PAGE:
In attempting to institute order, Daenerys initially refused to incorporate certain norms, values, and ideas of the Meereenese culture into her new rule. In particular, while the genie of freedom from slavery cannot go back in the bottle, she does have the opportunity to incorporate the elites into her rule, yet initially refrained from doing so. Reopening the fighting pits, though distasteful to Daenerys, nevertheless honors a long tradition of Meereen in the eyes of its people, and represents one of the few cultural elements that can unite former slave and master alike, though Danyres initially refused to countenance what she views as barbaric killing for sport. However, many in Meereen, both noble and former slave, view the gladiatorial combat as a form of entertainment and a vital tradition of their society. The conversation between Daenerys and Tyrion and Hizdahr zo Loraq during the gladiatorial games serves to emphasize this point. What Daenerys (aka the new regime) and Tyrion view as senseless killing, Hizdahr zo Loraq argues is instead a vital part of the Meereenese culture and a keystone of the greatness and order that has upheld its civilization. Yet even if she recognizes the value of reopening the fighting pits to bolster her flagging legitimacy amidst a divided public, Daenerys is similar to many contemporary efforts at state building in that she is loath to incorporate these elements into her own rule. Unfortunately, this usually comes at the expense of reduced legitimacy and effectiveness by not incorporating existing traditions, values, norms, and norms into the new government.
Daenerys’s later attempts to incorporate previous elements of the Mereenese ‘wise masters’ and their rule shows a growing appreciation for reconciling the Mereenese traditions with her own fledgling rule. Indeed, following the death of Sir Barristan and wounding of Grey Worm at the hands of Sons of the Harpy Extremists, Daenerys decides to begin incorporating the some of the pre-existing elements of Meereenese society by garnering noble participation, reinstituting the gladiatorial games, and proposing a political marriage to the Meereenese noble Hizdahr zo Loraq. While ultimately too late to dissuade the insurgency, her decision nevertheless shows a clear recognition of the value in cooperating with the pre-existing norms, values, and power structures of that society.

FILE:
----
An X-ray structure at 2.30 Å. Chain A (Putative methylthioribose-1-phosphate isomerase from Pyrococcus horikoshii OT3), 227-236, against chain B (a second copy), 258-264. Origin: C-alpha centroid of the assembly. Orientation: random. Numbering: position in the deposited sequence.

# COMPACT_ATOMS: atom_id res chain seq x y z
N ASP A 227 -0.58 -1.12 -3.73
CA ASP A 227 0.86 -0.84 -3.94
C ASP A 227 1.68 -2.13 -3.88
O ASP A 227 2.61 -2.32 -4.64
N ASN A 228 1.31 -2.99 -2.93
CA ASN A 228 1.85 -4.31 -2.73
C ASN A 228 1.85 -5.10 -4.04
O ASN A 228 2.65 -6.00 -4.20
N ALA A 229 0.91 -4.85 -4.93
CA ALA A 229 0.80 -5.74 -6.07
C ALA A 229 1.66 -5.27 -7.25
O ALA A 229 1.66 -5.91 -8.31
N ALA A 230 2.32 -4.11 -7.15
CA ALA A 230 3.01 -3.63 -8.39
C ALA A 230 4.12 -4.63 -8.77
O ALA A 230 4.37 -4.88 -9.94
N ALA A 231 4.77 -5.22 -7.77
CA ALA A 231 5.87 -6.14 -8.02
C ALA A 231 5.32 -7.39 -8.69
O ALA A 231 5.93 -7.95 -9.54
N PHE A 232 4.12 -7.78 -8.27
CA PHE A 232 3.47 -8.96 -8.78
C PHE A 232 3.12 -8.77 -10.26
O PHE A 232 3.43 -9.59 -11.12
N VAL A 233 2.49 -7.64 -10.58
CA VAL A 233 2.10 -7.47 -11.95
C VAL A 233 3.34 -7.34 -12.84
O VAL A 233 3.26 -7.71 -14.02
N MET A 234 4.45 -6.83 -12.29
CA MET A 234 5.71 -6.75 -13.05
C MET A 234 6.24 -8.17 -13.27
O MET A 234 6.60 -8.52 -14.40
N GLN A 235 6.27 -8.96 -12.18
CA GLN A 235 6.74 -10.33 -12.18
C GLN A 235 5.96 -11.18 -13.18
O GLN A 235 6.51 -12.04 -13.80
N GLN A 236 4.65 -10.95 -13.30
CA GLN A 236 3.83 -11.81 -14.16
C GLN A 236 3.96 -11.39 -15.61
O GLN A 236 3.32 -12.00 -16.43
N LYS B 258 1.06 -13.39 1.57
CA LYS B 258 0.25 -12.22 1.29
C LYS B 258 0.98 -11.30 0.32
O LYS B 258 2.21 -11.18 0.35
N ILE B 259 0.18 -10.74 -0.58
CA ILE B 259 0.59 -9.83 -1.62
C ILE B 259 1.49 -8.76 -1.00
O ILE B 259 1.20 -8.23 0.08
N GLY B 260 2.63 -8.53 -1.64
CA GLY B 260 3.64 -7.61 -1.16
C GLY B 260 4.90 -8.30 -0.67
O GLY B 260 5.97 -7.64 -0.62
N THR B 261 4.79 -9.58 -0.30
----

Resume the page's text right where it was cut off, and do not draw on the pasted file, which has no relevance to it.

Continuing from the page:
By all accounts, Game of Thrones has taken pop culture by storm. Yet even as large numbers of fans return to the start of a new series every spring for its entertainment, the series itself presents some interesting corollaries to real issues in contemporary international politics. Not least among these is the challenge of the weak state and the difficulty of creating a functioning government in such a location. Much like Daenerys’s continuing struggles to solidify her rule, the outcomes of contemporary state building efforts and the fledgling states they seek to create remain in doubt. From the fictional Sons of the Harpy to the deadly serious threats of Al Qaeda or ISIS, weak states are a breeding ground for extremism and instability. Moreover, any attempt to create a functioning state cannot solely come from external actors transplanting a foreign political system without incorporating elements of the fragile state’s norms, values, and culture into the new state. It must also rely on actually addressing the underlying hostility of the various domestic factions and ensure that they are committed to a subsequent partnership in peacefully creating the new state. Without resolving these crucial obstacles, most efforts ultimately lack the legitimacy and political tools necessary to carry out this task. Yet to date, these two oversights have unfortunately plagued our own efforts at sustainable peace and state building initiatives over the past decades. Moving forward, a new and more expansive policy is needed to address the problem of weak states, one that only begins with a clear understanding of the society before transplanting the political system of the nation state. It is only through such efforts that we will eventually strengthen these states and eradicate the issues that will otherwise continue to fester within their ungoverned borders.
Marc DuBuis is a M.A. candidate at the Patterson School of Diplomacy and International Commerce focusing on International Security and Intelligence. Marc completed his undergraduate degree in 2015 at Oakland University with a B.A. in Political Science with research interests focused on the resource curse and international conflict.
He has presented at multiple research conferences, including regional Phi Alpha Theta history conferences, Midwest Political Science Association (MPSA) Conferences in Chicago, and the International Studies Association Midwest Conference in St. Louis. Published works include “The Internal Macedonian Revolutionary Organization” inSecurity and Intelligence Studies Journal (Volume 3, Number 1, Spring 2015), with electronic versions of “Resource Diversification and the Durability of Autocratic Regimes” (coauthored with Dr. Matthew Fails) and “Swedish Conduct in the Thirty Years’ War” forthcoming in Political Research Quarterly and the Grand Valley Journal of Historyrespectively.